How could letters overlap in manual typesetting?

Generally speaking, ascenders and descenders should not touch each other in the text body.
This is self-explanatory as it could lead to text that is difficult to read.

However, Erik Spiekermann points out that there are use cases that profit from partly overlapping letters, e. g. to render headings more forceful (Spiekermann 1986: 43).

He also provides an example (Spiekermann 1986: 42, arrows by me), which says:

There’s a rule according to which descenders and ascenders must never
touch. There’s an exception to this rule which states that they may
touch if it looks better.

In this example, the letter g touches the letters ü and R in the following lines.

Spiekermann 1986: 42

In digital typography, letters are not necessarily connected to the size of their “metal” block (which still exists virtually) anymore, e. g. in the font Amsterdamer Garamont, the lowercase h exceeds its block on the top while the lowercase p exceeds its block on the left and bottom side (Forssman and de Jong 2014: 86). The authors write (transl. by me):

In manual typesetting, this would not be possible; the overlapping
parts of the letter would collide with the letters on the lines above
and below, and break.

The question:

Before the invention of digital type, in manual typesetting with lead body type, how were overlapping letters produced, and how were the problems described above solved?


Works referenced:

Forssman, Friedrich and Ralf de Jong. Detailtypografie. Mainz 2014 (2002).

Spiekermann, Erik. Ursache & Wirkung: ein typografischer Roman. Erlangen 1986.

Answer

I agree with @BillyKerr — 1986 was at a minimum movable type and Photo Mechanical Transfers (PMT). In other words, absolutely hot type and not cold type. Also realize it was the early 80s when computers were starting to be in use. In the later 80s they were already becoming a staple of many workflows as the software started catching up. Photoshop, Illustrator, Freehand, Pagemaker, and QuarkXpress all existed by 1987. So it’s also not impossible that the type was set on a computer in 1986.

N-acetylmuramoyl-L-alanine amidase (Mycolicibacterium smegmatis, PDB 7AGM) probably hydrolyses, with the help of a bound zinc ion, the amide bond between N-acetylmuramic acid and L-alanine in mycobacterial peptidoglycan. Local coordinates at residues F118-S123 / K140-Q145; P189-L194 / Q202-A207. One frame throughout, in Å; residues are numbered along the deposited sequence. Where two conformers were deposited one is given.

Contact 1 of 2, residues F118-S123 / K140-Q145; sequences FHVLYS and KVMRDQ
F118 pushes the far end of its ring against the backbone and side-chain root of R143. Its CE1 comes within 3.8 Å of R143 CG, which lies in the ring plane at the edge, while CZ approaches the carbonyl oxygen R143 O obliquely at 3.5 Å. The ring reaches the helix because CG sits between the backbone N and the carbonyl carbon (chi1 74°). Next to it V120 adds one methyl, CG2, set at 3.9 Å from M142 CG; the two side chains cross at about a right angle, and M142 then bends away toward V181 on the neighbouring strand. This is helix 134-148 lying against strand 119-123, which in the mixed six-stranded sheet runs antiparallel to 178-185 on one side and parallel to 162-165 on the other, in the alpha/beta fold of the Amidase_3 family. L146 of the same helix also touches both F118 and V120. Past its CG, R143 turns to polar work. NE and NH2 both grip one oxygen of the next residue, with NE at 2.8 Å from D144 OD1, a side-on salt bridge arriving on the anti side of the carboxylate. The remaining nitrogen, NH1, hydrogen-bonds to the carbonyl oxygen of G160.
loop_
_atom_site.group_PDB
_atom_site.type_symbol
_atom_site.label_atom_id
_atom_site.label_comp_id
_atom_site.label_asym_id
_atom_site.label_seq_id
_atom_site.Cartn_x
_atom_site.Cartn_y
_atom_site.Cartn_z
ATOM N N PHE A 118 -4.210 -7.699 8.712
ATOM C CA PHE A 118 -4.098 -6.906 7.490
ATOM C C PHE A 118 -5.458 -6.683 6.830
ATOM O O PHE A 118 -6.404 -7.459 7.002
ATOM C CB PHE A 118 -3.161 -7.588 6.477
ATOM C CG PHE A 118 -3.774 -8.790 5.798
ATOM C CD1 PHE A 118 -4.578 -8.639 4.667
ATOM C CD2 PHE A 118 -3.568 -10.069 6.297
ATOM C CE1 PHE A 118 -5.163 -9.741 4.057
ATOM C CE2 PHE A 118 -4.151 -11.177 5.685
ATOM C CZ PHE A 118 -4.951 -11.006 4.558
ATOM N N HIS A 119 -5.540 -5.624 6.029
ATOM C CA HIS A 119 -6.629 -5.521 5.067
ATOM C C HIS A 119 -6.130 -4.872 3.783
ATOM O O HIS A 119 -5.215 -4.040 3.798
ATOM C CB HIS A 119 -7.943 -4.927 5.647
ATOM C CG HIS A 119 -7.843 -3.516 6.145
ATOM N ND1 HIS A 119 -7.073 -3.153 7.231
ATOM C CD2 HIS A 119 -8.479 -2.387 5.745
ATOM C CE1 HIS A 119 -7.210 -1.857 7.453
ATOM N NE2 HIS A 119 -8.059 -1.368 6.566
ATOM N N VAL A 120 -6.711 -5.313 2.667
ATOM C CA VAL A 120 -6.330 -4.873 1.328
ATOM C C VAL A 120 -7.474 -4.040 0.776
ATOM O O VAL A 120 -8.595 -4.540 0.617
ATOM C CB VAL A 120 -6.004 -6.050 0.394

But… if it had to be done with metal type..

A Double-Hit or Multi-Pass run would work

Remove the Gs.. print it.. put the Gs back, remove everything else.. hit it again.

Or just run every-other line once, then run the other lines as a second hit.

Printing presses are not restricted to doing everything in a single pass. In fact it is still very common today to see a multi-pass press run. Often varnishes or gloss is applied as a second pass, but you could just as easily run a second pass of ink. Some smaller offset presses only have 1 or 2 inkwells so they have to run a multi-pass system to print anything more than 1 or 2 colors.


It’s impossible to tell in your attached image because it’s a digital image, but when looking at a printed price on paper, in real life, not digitally…. with a linen tester/loupe… you can often see that the ink may be a touch more dense in the overlap areas… which would indicate a multi-pass of the ink.

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Source : Link , Question Author : Philipp , Answer Author : Community

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